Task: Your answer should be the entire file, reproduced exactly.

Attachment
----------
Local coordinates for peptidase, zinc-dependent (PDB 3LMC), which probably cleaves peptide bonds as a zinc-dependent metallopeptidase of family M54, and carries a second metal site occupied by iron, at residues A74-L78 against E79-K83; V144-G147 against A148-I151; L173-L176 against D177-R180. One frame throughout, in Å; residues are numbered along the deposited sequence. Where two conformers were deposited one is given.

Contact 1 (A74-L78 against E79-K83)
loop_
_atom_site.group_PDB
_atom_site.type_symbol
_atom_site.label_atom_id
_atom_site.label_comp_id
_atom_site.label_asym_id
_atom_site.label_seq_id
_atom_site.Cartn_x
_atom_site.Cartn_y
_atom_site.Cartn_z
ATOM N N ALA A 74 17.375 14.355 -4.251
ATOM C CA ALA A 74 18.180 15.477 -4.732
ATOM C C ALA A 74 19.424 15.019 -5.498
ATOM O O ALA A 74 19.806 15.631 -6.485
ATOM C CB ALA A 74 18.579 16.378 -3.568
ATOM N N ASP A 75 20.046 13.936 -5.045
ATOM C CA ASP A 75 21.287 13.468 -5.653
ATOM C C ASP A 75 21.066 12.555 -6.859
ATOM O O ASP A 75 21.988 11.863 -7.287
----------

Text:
Local coordinates for peptidase, zinc-dependent (PDB 3LMC), which probably cleaves peptide bonds as a zinc-dependent metallopeptidase of family M54, and carries a second metal site occupied by iron, at residues A74-L78 against E79-K83; V144-G147 against A148-I151; L173-L176 against D177-R180. One frame throughout, in Å; residues are numbered along the deposited sequence. Where two conformers were deposited one is given.

Contact 1 (A74-L78 against E79-K83)
loop_
_atom_site.group_PDB
_atom_site.type_symbol
_atom_site.label_atom_id
_atom_site.label_comp_id
_atom_site.label_asym_id
_atom_site.label_seq_id
_atom_site.Cartn_x
_atom_site.Cartn_y
_atom_site.Cartn_z
ATOM N N ALA A 74 17.375 14.355 -4.251
ATOM C CA ALA A 74 18.180 15.477 -4.732
ATOM C C ALA A 74 19.424 15.019 -5.498
ATOM O O ALA A 74 19.806 15.631 -6.485
ATOM C CB ALA A 74 18.579 16.378 -3.568
ATOM N N ASP A 75 20.046 13.936 -5.045
ATOM C CA ASP A 75 21.287 13.468 -5.653
ATOM C C ASP A 75 21.066 12.555 -6.859
ATOM O O ASP A 75 21.988 11.863 -7.287